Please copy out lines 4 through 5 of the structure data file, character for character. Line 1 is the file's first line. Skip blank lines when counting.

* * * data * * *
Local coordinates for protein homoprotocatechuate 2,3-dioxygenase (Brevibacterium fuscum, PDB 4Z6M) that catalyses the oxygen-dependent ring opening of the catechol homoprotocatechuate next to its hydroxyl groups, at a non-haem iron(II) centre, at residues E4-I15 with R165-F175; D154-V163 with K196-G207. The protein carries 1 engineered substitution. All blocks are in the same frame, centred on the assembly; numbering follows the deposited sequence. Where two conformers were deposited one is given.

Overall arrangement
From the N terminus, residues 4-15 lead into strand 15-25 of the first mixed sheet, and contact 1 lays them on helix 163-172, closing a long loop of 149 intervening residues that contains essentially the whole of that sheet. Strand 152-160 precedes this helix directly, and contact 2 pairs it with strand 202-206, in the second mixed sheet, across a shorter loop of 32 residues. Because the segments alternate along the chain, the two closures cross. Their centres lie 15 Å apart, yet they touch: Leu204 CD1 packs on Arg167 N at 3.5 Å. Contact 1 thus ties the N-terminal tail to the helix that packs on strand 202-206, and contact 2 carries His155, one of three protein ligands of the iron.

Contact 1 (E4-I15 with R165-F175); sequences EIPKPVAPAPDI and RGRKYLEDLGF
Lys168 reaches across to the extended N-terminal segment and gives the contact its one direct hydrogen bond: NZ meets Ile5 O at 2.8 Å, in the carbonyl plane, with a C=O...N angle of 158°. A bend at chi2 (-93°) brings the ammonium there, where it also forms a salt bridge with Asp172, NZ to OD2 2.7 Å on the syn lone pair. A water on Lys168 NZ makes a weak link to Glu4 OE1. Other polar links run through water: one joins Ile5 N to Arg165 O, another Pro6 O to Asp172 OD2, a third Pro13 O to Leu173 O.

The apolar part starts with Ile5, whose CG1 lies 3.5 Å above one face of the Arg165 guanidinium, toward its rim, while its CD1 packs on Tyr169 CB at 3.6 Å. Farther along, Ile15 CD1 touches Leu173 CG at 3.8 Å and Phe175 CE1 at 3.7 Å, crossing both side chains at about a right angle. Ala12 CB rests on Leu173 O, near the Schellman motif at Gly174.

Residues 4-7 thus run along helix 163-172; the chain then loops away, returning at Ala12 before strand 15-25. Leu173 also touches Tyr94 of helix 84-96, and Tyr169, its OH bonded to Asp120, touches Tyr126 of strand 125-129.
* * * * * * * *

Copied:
Contact 1 (E4-I15 with R165-F175); sequences EIPKPVAPAPDI and RGRKYLEDLGF
Lys168 reaches across to the extended N-terminal segment and gives the contact its one direct hydrogen bond: NZ meets Ile5 O at 2.8 Å, in the carbonyl plane, with a C=O...N angle of 158°. A bend at chi2 (-93°) brings the ammonium there, where it also forms a salt bridge with Asp172, NZ to OD2 2.7 Å on the syn lone pair. A water on Lys168 NZ makes a weak link to Glu4 OE1. Other polar links run through water: one joins Ile5 N to Arg165 O, another Pro6 O to Asp172 OD2, a third Pro13 O to Leu173 O.